In a recent post Krugman writes:
I know that there are economists for whom it’s always 1978, who are constantly fearing — or, I suspect, in their innermost selves, hoping — for a return of the good old days when inflation was a constant threat. But in the world we’ve been living in this past quarter-century or more, inflation expectations haven’t moved much, and nominal interest rates have, in practice, been a pretty good guide to the stance of monetary policy.
As the charts indicate, falling and low rates in 2001-03 did not stop nominal spending undershooting the trend level. In that sense, monetary policy was tight (and tightening). It was only when “forward guidance” was introduced that spending reversed, i.e., monetary policy became expansionary despite rates remaining constant. Conversely, rising rates after mid-2004 would be inappropriately characterized as restrictive monetary policy actions. On the contrary, they can be thought as defensive moves required by the higher real rates associated with growing confidence in the economy and the resulting strength in private spending.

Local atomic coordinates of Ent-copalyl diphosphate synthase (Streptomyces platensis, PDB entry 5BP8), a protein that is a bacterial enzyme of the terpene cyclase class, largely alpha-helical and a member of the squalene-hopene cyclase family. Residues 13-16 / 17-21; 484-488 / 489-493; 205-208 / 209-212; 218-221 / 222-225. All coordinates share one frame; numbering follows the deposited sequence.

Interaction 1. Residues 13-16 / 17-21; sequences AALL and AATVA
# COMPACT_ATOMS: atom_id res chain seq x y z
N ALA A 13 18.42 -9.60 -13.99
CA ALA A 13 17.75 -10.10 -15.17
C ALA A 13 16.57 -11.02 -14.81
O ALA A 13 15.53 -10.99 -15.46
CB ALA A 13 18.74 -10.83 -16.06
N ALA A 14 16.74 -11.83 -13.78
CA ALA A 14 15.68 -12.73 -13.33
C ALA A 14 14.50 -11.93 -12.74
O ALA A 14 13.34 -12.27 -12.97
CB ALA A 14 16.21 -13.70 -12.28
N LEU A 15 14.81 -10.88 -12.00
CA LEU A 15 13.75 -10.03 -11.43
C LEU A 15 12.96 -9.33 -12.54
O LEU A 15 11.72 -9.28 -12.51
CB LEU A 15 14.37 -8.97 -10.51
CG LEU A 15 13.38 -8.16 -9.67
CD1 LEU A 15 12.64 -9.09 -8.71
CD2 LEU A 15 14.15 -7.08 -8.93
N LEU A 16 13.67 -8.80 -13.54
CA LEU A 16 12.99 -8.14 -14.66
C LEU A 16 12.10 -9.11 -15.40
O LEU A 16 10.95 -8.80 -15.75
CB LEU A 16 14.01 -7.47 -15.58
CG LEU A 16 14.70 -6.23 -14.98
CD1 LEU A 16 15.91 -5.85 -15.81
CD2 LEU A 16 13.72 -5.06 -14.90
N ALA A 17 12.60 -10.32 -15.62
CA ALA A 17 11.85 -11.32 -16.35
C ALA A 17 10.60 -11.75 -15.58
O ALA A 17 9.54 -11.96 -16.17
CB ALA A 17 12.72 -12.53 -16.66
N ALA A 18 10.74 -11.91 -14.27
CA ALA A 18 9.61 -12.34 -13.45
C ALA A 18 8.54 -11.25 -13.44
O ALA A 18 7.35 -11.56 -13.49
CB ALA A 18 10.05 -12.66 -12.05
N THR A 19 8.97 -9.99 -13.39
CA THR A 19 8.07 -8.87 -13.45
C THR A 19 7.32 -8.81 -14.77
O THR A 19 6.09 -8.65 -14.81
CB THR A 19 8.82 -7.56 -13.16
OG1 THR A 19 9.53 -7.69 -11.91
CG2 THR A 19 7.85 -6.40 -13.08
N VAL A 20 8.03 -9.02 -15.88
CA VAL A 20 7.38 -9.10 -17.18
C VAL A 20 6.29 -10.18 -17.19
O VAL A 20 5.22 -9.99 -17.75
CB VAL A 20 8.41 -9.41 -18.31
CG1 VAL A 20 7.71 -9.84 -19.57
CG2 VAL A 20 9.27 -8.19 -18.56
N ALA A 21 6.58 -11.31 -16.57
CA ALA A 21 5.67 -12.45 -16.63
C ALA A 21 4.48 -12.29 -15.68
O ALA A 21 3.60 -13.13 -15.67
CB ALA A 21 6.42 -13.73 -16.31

The goal of such actions is not to raise the level of interest rates, but to maintain the desired rate of money growth.
The next charts indicate that at present, despite the maintenance of “zero” rates, monetary policy is still tight since spending remains far below trend and is not moving in the right direction. QE1 and its successors was mostly a palliative!